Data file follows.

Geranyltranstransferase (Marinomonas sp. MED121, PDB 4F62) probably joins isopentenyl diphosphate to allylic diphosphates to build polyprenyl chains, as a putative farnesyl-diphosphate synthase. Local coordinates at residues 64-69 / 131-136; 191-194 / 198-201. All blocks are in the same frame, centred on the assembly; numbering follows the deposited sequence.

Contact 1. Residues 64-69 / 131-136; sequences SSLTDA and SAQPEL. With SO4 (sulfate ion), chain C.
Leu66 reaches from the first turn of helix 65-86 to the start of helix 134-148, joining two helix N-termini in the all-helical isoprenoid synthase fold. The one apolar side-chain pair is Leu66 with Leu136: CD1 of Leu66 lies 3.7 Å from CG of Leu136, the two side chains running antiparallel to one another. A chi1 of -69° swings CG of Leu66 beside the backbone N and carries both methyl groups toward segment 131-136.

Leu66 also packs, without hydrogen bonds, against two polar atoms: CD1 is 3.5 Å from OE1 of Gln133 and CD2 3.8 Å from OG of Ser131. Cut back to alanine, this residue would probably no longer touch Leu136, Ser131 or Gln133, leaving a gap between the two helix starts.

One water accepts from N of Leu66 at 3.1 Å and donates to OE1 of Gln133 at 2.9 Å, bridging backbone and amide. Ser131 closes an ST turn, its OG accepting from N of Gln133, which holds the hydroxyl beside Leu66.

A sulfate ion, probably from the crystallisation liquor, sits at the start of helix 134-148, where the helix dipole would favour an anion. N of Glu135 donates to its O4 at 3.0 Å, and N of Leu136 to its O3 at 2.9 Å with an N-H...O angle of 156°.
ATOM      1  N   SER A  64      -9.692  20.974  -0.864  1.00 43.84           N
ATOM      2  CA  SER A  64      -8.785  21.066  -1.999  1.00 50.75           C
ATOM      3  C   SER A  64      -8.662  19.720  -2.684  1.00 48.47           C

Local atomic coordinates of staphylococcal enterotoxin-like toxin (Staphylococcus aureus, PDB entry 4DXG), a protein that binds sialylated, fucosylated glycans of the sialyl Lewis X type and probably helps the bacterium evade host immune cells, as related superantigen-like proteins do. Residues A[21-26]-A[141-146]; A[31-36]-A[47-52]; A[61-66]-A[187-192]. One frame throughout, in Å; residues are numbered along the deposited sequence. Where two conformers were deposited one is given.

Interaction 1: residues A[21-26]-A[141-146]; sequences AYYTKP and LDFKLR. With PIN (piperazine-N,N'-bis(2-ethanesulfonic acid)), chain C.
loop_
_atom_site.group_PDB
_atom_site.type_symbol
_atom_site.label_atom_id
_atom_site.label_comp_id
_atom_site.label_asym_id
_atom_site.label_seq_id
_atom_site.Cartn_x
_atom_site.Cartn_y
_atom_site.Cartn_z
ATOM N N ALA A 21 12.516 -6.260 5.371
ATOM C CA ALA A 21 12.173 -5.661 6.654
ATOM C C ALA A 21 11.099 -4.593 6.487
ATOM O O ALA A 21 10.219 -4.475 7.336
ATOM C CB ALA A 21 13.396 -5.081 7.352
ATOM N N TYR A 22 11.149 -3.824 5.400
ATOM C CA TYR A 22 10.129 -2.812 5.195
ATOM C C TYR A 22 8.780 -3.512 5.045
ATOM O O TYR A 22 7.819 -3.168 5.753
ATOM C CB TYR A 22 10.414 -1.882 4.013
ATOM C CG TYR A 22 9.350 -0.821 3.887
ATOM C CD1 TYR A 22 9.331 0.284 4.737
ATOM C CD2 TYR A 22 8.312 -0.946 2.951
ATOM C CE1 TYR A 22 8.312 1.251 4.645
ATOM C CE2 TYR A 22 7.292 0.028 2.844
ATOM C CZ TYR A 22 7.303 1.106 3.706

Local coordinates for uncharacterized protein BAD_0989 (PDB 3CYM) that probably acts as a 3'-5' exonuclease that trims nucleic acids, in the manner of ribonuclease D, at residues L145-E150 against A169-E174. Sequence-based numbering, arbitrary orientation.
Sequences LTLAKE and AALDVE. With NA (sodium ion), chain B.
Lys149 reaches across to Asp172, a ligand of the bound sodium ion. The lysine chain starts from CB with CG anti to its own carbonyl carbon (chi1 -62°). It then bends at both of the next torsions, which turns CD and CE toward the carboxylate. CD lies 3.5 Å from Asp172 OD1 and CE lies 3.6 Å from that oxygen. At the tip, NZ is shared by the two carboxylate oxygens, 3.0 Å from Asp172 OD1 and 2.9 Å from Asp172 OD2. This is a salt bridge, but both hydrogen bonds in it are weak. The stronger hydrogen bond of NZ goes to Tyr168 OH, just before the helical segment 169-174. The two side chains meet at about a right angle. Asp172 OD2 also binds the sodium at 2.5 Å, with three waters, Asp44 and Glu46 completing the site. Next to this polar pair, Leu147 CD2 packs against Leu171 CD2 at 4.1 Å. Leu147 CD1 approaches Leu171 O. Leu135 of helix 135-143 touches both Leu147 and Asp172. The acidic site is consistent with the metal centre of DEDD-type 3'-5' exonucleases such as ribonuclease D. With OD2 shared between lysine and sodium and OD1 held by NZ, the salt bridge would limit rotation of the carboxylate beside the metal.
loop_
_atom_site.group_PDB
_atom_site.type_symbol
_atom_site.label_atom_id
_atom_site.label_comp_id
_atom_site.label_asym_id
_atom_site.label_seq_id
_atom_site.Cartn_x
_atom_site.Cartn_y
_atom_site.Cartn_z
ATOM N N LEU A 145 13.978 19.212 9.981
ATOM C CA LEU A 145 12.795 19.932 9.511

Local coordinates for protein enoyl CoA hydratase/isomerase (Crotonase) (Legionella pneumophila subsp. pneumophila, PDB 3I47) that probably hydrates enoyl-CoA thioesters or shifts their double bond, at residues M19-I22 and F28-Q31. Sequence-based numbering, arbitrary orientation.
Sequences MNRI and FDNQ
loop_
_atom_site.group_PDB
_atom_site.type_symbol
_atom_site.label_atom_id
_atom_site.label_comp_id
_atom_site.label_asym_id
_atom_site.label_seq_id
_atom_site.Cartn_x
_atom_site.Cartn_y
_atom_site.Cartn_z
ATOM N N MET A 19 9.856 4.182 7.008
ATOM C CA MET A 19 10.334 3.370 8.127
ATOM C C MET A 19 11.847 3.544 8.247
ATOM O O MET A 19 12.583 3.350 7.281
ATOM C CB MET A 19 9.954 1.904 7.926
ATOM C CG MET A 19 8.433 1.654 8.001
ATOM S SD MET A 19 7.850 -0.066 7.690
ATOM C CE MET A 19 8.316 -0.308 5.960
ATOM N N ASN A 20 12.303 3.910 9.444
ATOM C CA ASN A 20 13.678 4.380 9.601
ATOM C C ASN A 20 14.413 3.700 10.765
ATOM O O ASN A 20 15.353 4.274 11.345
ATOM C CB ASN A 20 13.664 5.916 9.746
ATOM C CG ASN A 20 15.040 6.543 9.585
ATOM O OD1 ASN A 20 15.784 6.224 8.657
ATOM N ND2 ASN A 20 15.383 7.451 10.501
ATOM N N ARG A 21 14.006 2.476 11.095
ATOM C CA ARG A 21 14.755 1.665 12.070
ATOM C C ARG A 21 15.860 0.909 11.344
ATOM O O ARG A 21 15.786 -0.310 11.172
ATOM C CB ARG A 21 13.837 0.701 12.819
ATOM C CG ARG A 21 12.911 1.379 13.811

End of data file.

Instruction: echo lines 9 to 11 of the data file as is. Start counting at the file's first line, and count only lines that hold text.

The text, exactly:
ATOM      3  C   SER A  64      -8.662  19.720  -2.684  1.00 48.47           C

Local atomic coordinates of staphylococcal enterotoxin-like toxin (Staphylococcus aureus, PDB entry 4DXG), a protein that binds sialylated, fucosylated glycans of the sialyl Lewis X type and probably helps the bacterium evade host immune cells, as related superantigen-like proteins do. Residues A[21-26]-A[141-146]; A[31-36]-A[47-52]; A[61-66]-A[187-192]. One frame throughout, in Å; residues are numbered along the deposited sequence. Where two conformers were deposited one is given.

Interaction 1: residues A[21-26]-A[141-146]; sequences AYYTKP and LDFKLR. With PIN (piperazine-N,N'-bis(2-ethanesulfonic acid)), chain C.